We used to think the premarital blood tests that were once mandatory in every state were a way to ensure each person’s blood type was compatible — and to make sure you two weren’t related. Apparently, neither was true.
Actually, the blood test was about public health, usually to monitor for rubella (German measles) and syphilis. Several states also screened for gonorrhea and tuberculosis, and previously ordered HIV tests, for those getting married. Today, Montana is the only state to still demand a blood test (for women only, to test for rubella).
A few states —Texas, Missouri, Illinois, and Louisiana — required HIV tests for all folks getting a marriage license in the 1980s or ’90s, but all determined premarital blood testing is an extremely ineffective way of reaching those at risk for HIV. Interestingly, a report in the Journal of the American Medical Association showed that of the 70,846 people tested in Illinois, only eight tested HIV-positive. The study estimated the cost of testing there to be $2.5 million (that’s $312,000 per each HIV-positive diagnosis). The number of marriage licenses also declined in Illinois but went up in surrounding states during that same time. Today, several states still offer HIV information to soon-to-be newlyweds.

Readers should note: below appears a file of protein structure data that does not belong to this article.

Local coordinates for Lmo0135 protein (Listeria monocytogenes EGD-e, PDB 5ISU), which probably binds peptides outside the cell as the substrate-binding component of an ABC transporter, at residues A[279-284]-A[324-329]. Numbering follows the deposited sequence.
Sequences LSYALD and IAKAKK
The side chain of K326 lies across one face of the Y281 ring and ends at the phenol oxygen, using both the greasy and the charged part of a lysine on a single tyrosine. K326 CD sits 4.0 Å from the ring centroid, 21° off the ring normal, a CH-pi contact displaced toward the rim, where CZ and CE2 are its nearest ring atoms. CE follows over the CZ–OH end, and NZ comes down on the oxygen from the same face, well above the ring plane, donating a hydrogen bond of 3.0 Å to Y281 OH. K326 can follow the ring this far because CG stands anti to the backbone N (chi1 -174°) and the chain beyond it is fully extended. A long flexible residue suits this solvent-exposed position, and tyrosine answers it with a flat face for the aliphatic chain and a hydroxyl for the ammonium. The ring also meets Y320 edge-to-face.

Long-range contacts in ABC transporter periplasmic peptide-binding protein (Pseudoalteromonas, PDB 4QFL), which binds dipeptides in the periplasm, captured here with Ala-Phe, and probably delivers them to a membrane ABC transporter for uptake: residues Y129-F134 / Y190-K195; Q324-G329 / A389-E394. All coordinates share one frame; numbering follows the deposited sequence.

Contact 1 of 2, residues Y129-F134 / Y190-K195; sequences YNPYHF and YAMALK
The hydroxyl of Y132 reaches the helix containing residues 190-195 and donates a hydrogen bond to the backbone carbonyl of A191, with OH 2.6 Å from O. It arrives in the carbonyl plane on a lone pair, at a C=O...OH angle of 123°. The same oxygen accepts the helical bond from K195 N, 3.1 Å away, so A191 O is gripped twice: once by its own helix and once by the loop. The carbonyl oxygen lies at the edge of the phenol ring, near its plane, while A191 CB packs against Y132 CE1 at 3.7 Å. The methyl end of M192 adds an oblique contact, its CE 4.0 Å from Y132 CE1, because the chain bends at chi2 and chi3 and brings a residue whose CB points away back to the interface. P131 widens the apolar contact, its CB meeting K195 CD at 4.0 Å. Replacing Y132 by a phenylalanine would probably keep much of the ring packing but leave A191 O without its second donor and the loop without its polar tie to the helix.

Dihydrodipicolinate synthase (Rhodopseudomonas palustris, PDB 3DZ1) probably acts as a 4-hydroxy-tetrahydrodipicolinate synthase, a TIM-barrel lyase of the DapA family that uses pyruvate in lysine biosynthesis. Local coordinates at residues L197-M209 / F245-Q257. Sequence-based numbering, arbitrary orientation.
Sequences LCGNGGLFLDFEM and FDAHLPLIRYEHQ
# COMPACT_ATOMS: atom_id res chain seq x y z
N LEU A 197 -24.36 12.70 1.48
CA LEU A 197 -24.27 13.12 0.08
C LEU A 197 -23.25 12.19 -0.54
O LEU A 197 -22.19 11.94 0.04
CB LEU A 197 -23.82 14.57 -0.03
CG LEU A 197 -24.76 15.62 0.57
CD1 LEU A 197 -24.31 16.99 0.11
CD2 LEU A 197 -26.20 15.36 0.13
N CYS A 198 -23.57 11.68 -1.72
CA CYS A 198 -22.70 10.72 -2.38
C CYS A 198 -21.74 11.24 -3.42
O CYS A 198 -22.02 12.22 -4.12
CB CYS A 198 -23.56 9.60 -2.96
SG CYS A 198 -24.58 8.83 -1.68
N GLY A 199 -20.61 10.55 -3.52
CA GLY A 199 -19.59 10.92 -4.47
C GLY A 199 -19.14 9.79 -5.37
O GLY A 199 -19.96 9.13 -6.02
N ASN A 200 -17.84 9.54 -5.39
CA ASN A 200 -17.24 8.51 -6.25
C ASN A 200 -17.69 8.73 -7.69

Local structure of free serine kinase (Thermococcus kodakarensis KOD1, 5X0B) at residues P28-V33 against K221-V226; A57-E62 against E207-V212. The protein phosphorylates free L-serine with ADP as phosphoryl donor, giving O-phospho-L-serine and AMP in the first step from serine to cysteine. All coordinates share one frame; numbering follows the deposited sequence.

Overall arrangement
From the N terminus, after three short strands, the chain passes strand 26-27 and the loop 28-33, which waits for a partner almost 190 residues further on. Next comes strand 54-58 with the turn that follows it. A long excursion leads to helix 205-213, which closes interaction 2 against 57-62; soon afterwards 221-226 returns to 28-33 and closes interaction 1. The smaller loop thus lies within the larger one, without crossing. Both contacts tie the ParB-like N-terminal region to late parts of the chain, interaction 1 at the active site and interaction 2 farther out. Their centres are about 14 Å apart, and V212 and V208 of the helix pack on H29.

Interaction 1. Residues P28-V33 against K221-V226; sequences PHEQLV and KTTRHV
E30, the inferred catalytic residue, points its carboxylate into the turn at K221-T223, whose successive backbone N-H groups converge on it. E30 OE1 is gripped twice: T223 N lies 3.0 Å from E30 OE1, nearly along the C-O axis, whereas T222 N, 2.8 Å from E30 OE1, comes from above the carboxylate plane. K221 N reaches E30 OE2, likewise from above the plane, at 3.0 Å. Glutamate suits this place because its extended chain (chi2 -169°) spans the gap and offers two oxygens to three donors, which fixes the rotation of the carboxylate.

Source: Mandatory Premarital Testing for Human Immunodeficiency Virus: The Illinois Experience, JAMA, 1990